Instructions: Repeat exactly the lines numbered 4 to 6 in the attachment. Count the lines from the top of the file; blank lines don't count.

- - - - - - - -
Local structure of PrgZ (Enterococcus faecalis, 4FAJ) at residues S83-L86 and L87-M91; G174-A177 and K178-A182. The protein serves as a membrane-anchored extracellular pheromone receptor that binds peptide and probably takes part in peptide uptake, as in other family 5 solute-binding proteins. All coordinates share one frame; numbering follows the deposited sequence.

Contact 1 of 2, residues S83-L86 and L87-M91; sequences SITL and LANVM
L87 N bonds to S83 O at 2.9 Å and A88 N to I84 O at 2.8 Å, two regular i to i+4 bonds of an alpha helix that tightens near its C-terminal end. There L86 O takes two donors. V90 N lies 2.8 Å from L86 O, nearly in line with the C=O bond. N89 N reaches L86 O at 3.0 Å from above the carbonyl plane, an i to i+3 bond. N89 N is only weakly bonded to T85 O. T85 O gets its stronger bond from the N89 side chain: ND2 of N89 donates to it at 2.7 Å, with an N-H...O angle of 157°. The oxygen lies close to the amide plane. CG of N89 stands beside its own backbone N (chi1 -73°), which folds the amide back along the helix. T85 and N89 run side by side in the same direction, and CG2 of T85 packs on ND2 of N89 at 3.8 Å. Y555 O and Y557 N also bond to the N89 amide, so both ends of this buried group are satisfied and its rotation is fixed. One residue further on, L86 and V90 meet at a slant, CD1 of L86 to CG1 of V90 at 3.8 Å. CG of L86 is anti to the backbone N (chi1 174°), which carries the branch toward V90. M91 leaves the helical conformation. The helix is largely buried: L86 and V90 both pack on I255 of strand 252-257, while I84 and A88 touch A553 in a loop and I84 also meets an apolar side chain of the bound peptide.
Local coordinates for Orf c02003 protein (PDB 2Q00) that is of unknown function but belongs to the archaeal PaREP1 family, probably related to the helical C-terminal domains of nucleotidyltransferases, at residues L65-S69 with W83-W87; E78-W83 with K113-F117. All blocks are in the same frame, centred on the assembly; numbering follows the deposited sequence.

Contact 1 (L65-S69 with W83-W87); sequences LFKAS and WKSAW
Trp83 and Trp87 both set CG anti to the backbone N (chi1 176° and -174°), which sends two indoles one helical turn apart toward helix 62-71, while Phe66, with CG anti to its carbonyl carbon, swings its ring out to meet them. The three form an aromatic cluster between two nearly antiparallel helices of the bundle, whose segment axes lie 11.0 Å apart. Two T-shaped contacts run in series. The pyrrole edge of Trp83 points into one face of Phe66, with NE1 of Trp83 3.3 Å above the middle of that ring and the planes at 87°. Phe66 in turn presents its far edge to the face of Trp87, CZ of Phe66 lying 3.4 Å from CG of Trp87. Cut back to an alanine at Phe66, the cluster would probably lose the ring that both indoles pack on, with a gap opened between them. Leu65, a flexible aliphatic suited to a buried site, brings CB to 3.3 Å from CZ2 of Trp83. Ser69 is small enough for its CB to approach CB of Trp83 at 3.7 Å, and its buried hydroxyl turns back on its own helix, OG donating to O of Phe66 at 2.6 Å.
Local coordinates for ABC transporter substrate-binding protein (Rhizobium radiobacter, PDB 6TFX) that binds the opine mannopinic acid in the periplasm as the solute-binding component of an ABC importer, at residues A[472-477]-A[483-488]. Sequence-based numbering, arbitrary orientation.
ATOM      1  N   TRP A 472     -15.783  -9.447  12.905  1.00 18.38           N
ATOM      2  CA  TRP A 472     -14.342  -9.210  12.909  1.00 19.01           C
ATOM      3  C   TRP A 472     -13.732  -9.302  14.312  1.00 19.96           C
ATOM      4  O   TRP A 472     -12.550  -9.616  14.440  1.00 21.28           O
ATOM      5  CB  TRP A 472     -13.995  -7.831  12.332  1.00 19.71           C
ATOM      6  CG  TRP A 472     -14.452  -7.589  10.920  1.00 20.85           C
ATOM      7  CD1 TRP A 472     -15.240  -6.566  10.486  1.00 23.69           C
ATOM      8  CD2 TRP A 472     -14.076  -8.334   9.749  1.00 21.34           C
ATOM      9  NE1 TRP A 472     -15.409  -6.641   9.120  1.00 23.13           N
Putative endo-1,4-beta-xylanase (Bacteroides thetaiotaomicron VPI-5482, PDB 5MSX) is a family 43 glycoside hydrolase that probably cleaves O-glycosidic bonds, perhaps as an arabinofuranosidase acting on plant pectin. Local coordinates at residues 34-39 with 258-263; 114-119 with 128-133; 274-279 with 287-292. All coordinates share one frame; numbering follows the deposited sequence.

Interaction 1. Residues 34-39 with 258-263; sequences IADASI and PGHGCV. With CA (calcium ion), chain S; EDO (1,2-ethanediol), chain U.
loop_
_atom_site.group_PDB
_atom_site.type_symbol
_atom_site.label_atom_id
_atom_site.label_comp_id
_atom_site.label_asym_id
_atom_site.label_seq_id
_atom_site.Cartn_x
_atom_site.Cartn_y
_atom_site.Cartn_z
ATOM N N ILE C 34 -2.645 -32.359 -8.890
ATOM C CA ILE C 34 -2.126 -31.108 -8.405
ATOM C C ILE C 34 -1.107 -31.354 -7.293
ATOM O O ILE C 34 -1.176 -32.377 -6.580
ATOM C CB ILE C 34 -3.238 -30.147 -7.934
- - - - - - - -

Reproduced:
Local coordinates for Orf c02003 protein (PDB 2Q00) that is of unknown function but belongs to the archaeal PaREP1 family, probably related to the helical C-terminal domains of nucleotidyltransferases, at residues L65-S69 with W83-W87; E78-W83 with K113-F117. All blocks are in the same frame, centred on the assembly; numbering follows the deposited sequence.

Contact 1 (L65-S69 with W83-W87); sequences LFKAS and WKSAW
Trp83 and Trp87 both set CG anti to the backbone N (chi1 176° and -174°), which sends two indoles one helical turn apart toward helix 62-71, while Phe66, with CG anti to its carbonyl carbon, swings its ring out to meet them. The three form an aromatic cluster between two nearly antiparallel helices of the bundle, whose segment axes lie 11.0 Å apart. Two T-shaped contacts run in series. The pyrrole edge of Trp83 points into one face of Phe66, with NE1 of Trp83 3.3 Å above the middle of that ring and the planes at 87°. Phe66 in turn presents its far edge to the face of Trp87, CZ of Phe66 lying 3.4 Å from CG of Trp87. Cut back to an alanine at Phe66, the cluster would probably lose the ring that both indoles pack on, with a gap opened between them. Leu65, a flexible aliphatic suited to a buried site, brings CB to 3.3 Å from CZ2 of Trp83. Ser69 is small enough for its CB to approach CB of Trp83 at 3.7 Å, and its buried hydroxyl turns back on its own helix, OG donating to O of Phe66 at 2.6 Å.